Following the deadly explosion, al-Qaeda leaders immediately took credit for the attack; and after information surfaced that comedian and featured Carnival Cruise performer Bill Bellamy was killed in the blast, U.S. leaders gave al-Qaeda even more credit for the attack.
"Yes, violent extremism against our people will not be tolerated, but come on, if there's one thing that has no reason at all for existing, it's cruise ships," CIA director Leon Panetta told reporters. "Imagine you come from a dirt-poor country that can't afford running water, and then you see more than 3,000 gluttonous pigs scarfing down all-you-can-eat French toast and whining because nobody told them there was whale-watching in Cozumel. Hell, you'd want to blow up the thing, too."
"I mean, have you ever been on a cruise?" Panetta added. "Jesus Christ."
When asked if the CIA had any prior information about the terrorist attack, Panetta questioned if one could really call the destruction of a horrible thing that offends the very core of what it means to be human "terrorism."
Foreign leaders in France, Britain, and Germany, as well as citizens in the Carnival Cruise port city of St. Thomas, have joined the U.S. in issuing strongly worded statements of their own, saying that the suspected architect of the attack, Ayman al-Zawahiri, did the United States a huge favor. In addition, sources in the State Department said their only problem with the strike was that it wasn't on a Disney cruise ship, which they claimed would have allowed al-Qaeda to kill two birds with one stone.
"The thing had a 70,000-watt sound system and an LED jumbo-sized television screen the size of Mexico hanging over the pool deck, for crying out loud," U.N. Secretary-General Ban Ki-moon said. "It deserved to go up in flames. And, frankly, so does anyone who can get that excited about duty-free cigarettes."
Thus far, Americans have praised President Obama's calm in the wake of the tragedy. According to a CNN poll, 95 percent of U.S. citizens who wouldn't be caught dead on a cruise ship said he made the right decision to continue reading to schoolchildren upon hearing news of the blast."Typically I would say that if we don't move on and go about our daily lives, then the terrorists will win," Obama said during a late-day announcement. "But if this stops just one U.S. citizen from booking a 10-day getaway on one of those abominations, then I am happy to cede victory to al-Qaeda on this one. Congratulations, al-Qaeda. And thank you" (The Onion, 2011).
Dogs Join Port Canaveral Security Amid New 9/11 Terror Threat
Date: September 9, 2011
Source: Bay News 9
Abstract: It's a first not only for Central Florida's port, but also for the nation.
On the same day U.S. announced a new "credible, but unconfirmed" terror threat related to the upcoming 10th anniversary of the September 11 attacks on America, the Transportation Security Administration announced a new police dog explosives detection team at Port Canaveral, with the goal of protecting the country's fastest growing cruise port.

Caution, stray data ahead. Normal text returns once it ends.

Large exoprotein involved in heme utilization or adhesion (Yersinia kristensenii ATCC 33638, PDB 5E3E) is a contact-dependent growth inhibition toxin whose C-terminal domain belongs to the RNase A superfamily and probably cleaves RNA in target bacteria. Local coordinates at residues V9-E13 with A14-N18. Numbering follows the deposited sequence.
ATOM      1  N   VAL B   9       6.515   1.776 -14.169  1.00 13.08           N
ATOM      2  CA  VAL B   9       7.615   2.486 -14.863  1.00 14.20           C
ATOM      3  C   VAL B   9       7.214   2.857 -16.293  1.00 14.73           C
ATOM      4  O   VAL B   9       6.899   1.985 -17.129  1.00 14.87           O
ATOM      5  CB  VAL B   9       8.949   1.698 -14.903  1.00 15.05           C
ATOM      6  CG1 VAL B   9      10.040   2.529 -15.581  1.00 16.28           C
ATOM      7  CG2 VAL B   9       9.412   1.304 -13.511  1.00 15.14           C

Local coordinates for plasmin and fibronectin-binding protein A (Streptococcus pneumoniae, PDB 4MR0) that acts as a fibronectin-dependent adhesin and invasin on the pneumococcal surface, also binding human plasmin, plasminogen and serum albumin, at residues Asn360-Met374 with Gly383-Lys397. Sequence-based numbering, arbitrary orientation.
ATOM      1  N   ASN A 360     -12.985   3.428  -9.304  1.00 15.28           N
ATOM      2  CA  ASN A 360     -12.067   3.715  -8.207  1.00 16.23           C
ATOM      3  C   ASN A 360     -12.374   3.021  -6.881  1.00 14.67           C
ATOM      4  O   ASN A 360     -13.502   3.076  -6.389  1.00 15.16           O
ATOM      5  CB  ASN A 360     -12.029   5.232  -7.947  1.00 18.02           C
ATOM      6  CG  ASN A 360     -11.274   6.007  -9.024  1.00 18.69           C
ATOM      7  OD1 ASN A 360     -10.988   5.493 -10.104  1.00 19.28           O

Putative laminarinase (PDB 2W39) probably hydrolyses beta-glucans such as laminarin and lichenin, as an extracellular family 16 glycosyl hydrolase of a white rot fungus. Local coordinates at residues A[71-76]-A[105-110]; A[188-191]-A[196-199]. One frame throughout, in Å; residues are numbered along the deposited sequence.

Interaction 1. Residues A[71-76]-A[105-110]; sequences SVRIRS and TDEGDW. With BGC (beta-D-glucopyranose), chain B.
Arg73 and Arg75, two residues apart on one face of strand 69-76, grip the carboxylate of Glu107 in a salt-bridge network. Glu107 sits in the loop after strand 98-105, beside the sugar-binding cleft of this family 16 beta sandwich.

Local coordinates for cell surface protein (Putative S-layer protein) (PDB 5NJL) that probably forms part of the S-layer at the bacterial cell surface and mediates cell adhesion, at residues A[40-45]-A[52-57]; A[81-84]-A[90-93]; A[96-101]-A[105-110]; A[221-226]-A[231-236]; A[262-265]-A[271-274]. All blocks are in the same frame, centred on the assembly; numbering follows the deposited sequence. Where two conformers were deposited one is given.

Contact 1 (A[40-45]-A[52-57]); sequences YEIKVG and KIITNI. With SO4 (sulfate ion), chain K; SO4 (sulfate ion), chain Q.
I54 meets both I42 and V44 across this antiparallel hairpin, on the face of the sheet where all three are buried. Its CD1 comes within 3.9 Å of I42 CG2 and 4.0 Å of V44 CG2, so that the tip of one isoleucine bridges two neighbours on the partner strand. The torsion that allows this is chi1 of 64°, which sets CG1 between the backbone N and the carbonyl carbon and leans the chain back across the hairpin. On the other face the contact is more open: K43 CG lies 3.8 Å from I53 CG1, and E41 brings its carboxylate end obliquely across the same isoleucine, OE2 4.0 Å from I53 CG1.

More than 1 million passengers pass through Port Canaveral, and officials said they hope the new, TSA-certified dog team will keep the port and the people safe from potential explosives.
Three dogs and their handlers will work as the first team dedicated to a cruise ship facility. One of those dogs served in the war in Afghanistan.
TSA touted the team as a mobile asset to thwart potential threats to the port, much like teams have been doing at national airports since 9/11 -- and also to protect the seven ships based at Port Canaveral, each carrying thousands of passengers on any given day.
John Daley/TSA Orlando
"Port Canaveral is an important economic driver in the local community," said John Daley, a TSA official based in Orlando. "Having a safe environment for people who stop to cruise is critical to that vibrant economy."
The new team has a partnership with a new one at Sanford International Airport. That, too, is a first.
They will have the ability to pool their resources if a threat is seen.
The seaport's new police department has also
recently taken over security duties from the Brevard County Sheriff's Office (Bay News 9, 2011).
At Risk From Terrorists, Rogue Nations, And $50 Jammers, Expert Warns
Date: February 23, 2012
Source: Fox News
Abstract: The Global Positioning System guides our ships at sea. It’s the centerpiece of the new next-gen air traffic control system. It even timestamps the millions of financial transactions made across the world each and every day.
And it's at extreme risk from criminals, terrorist organizations and rogue states -- and even someone with a rudimentary GPS jammer that can be bought on the Internet for 50 bucks, said Todd Humphreys, an expert on GPS with the University of Texas.
“If you’re a rogue nation, or a terrorist network and you’d like to cause some large scale damage -- perhaps not an explosion but more an economic attack against the United States -- this is the kind of area that you might see as a soft spot,” he told Fox News.